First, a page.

And Levi made him a great feast in his house: and there was a great multitude of publicans and of others that were sitting at meat with them. And the Pharisees and their scribes murmured against his disciples, saying, Why do ye eat and drink with the publicans and sinners? And Jesus answering said unto them, They that are in health have no need of a physician; but they that are sick. I am not come to call the righteous but sinners to repentance, (Lk. 5:29-32).
The description, “friend of sinners” was intended as an insult by the self-righteous Pharisees and religious leaders of that day. They viewed people like the publicans (Roman tax collectors) as irredeemable, beyond hope. In so doing, they set themselves up as judges over others, and denigrated the saving gospel of Jesus Christ.
Jesus was a “friend” to sinners in the sense that he did not shy away from bringing the saving gospel to them. He knew they were sick, that they needed a physician, but he visited with them anyway. He did not allow the hypocritical religious leaders of his day to keep him from going even to the “vilest offenders” that they might obey.
Jesus did not condone their sin. He did not simply “hang out” with them, acting like everything was fine. He knew they were sick, and he knew he had what they needed to be well. The “Balm of Gilead” is in him alone.
Some Christians struggle with their working conditions, or other life situations because they are in the company of sinful people. They seem to be alone in living the Christian life, and it is difficult for them to maintain focus and faithfulness. Sometimes they feel guilty because they see the hypocrisy in their own actions. In the more serious cases, they become discouraged and lose their faithfulness in the church.
Yet, it is possible to, in the words of Kipling, “talk with crowds, yet keep your virtue.” It is not necessary to give up your Christianity while reaching the lost around you. Jesus showed how this can be done.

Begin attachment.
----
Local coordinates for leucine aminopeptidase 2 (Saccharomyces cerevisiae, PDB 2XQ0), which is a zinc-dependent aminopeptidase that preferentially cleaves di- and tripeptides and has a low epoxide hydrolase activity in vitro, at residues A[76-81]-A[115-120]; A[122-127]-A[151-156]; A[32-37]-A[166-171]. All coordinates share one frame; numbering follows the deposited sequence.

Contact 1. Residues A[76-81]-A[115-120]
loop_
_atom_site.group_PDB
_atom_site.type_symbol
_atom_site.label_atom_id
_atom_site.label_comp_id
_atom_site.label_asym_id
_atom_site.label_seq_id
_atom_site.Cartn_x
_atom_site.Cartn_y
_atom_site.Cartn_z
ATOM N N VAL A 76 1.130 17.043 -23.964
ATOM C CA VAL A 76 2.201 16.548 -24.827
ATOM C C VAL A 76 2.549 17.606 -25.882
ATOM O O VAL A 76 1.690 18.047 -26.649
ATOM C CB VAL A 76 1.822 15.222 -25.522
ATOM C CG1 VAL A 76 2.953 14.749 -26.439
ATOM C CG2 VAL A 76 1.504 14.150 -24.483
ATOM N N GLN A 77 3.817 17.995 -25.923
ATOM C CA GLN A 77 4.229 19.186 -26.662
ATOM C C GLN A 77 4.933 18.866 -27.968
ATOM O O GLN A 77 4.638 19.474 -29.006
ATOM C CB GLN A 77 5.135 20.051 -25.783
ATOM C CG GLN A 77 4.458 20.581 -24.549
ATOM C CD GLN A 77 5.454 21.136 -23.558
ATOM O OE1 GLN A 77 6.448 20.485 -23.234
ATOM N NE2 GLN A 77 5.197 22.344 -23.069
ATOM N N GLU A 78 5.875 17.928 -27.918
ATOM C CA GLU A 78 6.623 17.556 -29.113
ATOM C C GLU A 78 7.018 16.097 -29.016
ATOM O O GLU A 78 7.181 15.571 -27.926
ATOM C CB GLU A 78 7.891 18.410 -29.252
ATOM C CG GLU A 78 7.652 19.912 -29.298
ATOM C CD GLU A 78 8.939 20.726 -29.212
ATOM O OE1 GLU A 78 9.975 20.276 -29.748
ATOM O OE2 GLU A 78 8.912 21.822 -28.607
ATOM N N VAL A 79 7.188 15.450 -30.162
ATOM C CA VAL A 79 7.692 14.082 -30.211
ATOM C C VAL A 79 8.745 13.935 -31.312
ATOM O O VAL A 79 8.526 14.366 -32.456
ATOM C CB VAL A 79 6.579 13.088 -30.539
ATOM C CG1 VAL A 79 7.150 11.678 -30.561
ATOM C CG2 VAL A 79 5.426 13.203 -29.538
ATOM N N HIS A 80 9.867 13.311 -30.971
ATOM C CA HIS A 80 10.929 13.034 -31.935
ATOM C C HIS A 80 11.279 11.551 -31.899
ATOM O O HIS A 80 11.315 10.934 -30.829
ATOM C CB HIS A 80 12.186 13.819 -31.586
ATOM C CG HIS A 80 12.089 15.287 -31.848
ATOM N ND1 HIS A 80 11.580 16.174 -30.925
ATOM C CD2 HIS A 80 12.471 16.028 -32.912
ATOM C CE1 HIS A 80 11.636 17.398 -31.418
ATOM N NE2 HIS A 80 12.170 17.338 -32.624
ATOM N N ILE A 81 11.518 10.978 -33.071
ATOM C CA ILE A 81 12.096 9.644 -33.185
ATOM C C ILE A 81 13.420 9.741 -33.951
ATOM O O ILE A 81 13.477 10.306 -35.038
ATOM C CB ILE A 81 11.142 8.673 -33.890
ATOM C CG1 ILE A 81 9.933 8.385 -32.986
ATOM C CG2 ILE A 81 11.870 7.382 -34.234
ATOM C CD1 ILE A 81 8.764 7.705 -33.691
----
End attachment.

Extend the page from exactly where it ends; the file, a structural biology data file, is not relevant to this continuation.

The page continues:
- Remember that sinners have souls too. Although those tax collectors had a job which the Jews despised, and even though most of them were deceitful and dishonest, Jesus knew they were people. He knew that within each of them was an eternal soul. And he recognized that in the depths of their soul, there was the hope of life and salvation. We need to remember that what we see on the surface is not the whole of the person. Usually, if we look hard enough, we will find redeeming features which were not at first apparent. Try to remember that every scoundrel is some mother’s precious son. And every human being has a God-given soul!
- Focus on your purpose in life. Judgmentalism is a deadly habit because it deceives us into forgetting why we are here on this earth anyway. We get caught up in measuring others by our own standards, rather than allowing God to be the judge. We are not on this earth to make judgments or measurements, or moral calculations about others. If God needed more judges, he would have made some. We are here because Jesus Christ gave himself for us, that he might redeem us from all iniquity, and purify unto himself a people for his own possession, zealous of good works, (Titus 2:14).”God has no hands but our hands,” and if the people around us are ever going to be saved, we are going to have be friendly and show concern for them.
- Don’t forget that God sees all. We may think we can slide into an immoral lifestyle when we are surrounded by immoral people. We may think no one sees, and we are simply trying to “fit in.” But the Christian who is trying to blend in with the crowd while away, must still face himself in the mirror when he comes home. And he must ultimately face God in judgment. Remember that God knows all and sees all. He expects us to live for him even when no other Christians are watching!
Envision the possibilities. Try to imagine what that sinner could become if they were converted to Christ. Think about how someone went out of their way to teach you, and remember how your life has changed as a result.Ponder the changes which have occurred in your life because someone took the time to be a friend of sinners — to you!
-by Robert C. Veil, Jr.